Governor Romney’s selection of Representative Paul Ryan as his Vice Presidential running mate stands in stark contrast to President Obama’s selection of Joe Biden. To be fair, Paul Ryan is a highly intelligent, articulate, youthful, and attractive candidate. He is far more credible in his personal qualities than Sarah Palin. However, his political positions place him to the far right of the Republican Party. He ranks alongside Representative Michele Bachmann as the most conservative member of the House of Representatives. Among the fourteen Vice Presidential nominees of the Republican Party since 1900, Paul Ryan ranks as the single most conservative, right wing candidate, even further to the right than Dick Cheney. In contrast to Governor Romney’s unquestionably successful career at Bain Capital, Representative Ryan has never run a business or done any more than represent his district in Wisconsin the last 14 years. That is not nothing, but it hardly rises to the standard which Governor Romney has articulated as qualification to become President, nor does it compare to Vice President Biden’s readiness to become President, should the need ever arise.

Paul Ryan has famously led the “Tea Party” activists to a budget which would “gut” Medicare and Social Security as we know it, in order to give even larger tax reductions to millionaires and billionaires. Frankly, from the perspective of Democratic Party partisans for President Obama, Paul Ryan is a “dream come true.” Up until his nomination of Ryan, Governor Romney had been able to mouth platitudes about cutting the deficit and trimming the budget without being specific, although he had publicly embraced the Ryan budget plan. Now the Presidential race has become defined as a stark choice between the far right, extreme conservative economic vision of Romney and Ryan, for the Republicans, and the moderate and progressive economic vision of Obama and Biden, for the Democrats.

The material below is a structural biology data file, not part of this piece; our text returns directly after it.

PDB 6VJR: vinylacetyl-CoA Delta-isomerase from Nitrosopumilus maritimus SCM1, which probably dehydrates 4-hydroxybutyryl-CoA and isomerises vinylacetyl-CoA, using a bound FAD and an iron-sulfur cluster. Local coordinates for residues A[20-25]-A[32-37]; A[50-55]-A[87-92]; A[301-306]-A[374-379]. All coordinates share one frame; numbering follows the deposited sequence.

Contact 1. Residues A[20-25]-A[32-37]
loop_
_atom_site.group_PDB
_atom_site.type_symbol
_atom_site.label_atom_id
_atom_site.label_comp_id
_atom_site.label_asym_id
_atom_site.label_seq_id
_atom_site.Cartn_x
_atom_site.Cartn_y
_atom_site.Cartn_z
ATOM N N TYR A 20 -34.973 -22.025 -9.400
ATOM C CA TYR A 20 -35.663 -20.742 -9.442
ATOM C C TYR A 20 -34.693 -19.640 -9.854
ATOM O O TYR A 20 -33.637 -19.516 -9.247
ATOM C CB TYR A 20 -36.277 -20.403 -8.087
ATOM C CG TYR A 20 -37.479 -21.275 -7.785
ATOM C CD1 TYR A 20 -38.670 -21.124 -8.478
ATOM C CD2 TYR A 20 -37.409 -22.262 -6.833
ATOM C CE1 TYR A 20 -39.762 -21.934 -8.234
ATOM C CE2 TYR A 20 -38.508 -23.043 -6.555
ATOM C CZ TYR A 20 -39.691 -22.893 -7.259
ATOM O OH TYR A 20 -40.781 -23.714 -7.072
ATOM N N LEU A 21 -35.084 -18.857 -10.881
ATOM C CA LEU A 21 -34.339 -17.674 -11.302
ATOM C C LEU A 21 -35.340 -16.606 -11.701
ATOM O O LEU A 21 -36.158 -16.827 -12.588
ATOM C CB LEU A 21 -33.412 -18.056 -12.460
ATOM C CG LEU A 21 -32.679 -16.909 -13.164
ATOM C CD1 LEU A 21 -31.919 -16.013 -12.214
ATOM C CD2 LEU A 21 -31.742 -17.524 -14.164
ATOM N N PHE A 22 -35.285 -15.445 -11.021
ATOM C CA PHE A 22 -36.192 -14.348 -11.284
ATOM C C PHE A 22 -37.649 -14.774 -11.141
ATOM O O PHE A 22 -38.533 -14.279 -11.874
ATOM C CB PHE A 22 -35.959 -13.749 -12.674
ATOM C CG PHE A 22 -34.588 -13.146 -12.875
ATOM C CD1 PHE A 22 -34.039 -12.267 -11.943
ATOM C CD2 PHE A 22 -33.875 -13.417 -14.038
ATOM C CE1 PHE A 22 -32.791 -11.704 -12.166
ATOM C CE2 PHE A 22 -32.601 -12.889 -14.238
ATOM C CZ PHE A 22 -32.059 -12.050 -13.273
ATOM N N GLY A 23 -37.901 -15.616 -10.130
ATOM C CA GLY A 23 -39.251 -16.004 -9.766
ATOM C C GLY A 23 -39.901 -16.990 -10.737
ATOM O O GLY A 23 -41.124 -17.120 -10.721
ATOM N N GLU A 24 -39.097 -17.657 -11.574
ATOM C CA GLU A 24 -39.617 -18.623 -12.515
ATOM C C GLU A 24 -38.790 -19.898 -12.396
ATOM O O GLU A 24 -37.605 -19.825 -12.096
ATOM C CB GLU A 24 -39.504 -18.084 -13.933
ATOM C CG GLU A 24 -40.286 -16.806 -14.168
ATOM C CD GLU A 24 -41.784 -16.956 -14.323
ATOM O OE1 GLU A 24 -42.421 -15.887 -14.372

Obama-Biden partisans have to wonder what the Republicans could possibly be thinking. The selection of Paul Ryan, from a political science perspective, adds virtually nothing to the electability of Governor Romney. Among the statistical ranking of potential vice presidential nominees before his nomination, in terms of their ability to add to Romney’s electability, Ryan ranked 14th among 16 potential Vice Presidential running mates.

The 2012 Presidential race has become the unambiguous contrast in domestic policy perspectives in a generation [1]. Romney and Ryan are on record to reduce Medicare and Social Security for the Middle Class in order to give further tax cuts to the wealthiest Americans. However slow the recovery, however slow the growth in the job rate, however high the unemployment remains, slow progress is obvious – too slow for all, including President Obama. The President projects plans for investment in infrastructure, education, and technological innovation, alongside sensible adjustments to entitlements and revenue increases through loophole reduction and a return to earlier modestly higher rates of taxation for the very wealthy. 

What do the Republicans have in mind for America? Since Paul Ryan has become the prospective Republican vice presidential nominee, we now know clearly what the Republicans have in mind for America. Obviously, the voters in November will make the final decision.